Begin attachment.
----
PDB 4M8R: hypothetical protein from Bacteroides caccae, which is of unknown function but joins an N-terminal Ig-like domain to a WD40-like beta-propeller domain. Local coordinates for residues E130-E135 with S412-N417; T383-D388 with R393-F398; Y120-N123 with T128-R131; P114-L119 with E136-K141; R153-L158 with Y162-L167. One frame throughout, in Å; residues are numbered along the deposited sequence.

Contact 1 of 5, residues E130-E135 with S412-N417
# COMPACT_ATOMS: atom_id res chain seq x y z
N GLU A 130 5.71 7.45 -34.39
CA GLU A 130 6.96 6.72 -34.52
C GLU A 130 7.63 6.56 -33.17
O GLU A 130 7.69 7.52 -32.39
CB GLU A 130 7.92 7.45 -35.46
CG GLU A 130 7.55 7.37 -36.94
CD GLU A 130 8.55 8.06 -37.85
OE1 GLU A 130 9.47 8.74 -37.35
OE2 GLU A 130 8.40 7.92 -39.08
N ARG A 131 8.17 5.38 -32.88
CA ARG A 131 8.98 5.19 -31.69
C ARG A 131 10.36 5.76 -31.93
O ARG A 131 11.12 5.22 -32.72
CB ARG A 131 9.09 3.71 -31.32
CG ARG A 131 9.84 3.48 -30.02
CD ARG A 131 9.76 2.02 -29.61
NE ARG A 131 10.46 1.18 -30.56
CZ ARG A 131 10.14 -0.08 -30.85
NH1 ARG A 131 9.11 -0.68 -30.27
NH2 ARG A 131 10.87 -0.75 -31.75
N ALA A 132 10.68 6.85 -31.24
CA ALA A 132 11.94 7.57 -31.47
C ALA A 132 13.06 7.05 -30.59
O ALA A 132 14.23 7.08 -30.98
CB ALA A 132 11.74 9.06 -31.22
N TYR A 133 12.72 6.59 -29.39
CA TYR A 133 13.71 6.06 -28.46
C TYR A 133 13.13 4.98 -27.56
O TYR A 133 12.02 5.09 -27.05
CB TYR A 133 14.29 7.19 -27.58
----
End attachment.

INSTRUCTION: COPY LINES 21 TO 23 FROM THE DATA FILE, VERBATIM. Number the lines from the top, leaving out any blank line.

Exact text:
CZ ARG A 131 10.14 -0.08 -30.85
NH1 ARG A 131 9.11 -0.68 -30.27
NH2 ARG A 131 10.87 -0.75 -31.75